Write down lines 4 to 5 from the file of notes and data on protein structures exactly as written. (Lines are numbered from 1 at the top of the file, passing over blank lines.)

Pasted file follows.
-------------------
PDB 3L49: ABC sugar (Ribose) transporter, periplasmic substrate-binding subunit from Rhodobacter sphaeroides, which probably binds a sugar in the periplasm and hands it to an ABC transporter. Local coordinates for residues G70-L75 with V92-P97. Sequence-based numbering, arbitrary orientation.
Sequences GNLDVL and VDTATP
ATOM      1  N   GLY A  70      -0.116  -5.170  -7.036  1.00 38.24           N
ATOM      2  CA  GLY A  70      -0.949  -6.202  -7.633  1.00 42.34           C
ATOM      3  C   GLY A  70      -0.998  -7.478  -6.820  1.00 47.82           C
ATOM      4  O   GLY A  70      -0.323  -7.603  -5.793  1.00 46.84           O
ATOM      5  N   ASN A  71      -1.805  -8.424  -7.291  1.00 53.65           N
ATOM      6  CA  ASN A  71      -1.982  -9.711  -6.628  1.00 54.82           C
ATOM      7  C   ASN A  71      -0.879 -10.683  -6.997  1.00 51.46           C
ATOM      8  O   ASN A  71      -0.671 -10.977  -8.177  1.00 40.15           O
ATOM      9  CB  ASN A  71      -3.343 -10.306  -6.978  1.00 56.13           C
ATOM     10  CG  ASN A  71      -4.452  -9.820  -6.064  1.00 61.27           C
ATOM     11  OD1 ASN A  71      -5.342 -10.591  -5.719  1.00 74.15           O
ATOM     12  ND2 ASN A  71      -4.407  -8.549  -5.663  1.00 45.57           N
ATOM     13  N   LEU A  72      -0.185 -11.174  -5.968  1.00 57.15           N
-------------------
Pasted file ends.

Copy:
ATOM      2  CA  GLY A  70      -0.949  -6.202  -7.633  1.00 42.34           C
ATOM      3  C   GLY A  70      -0.998  -7.478  -6.820  1.00 47.82           C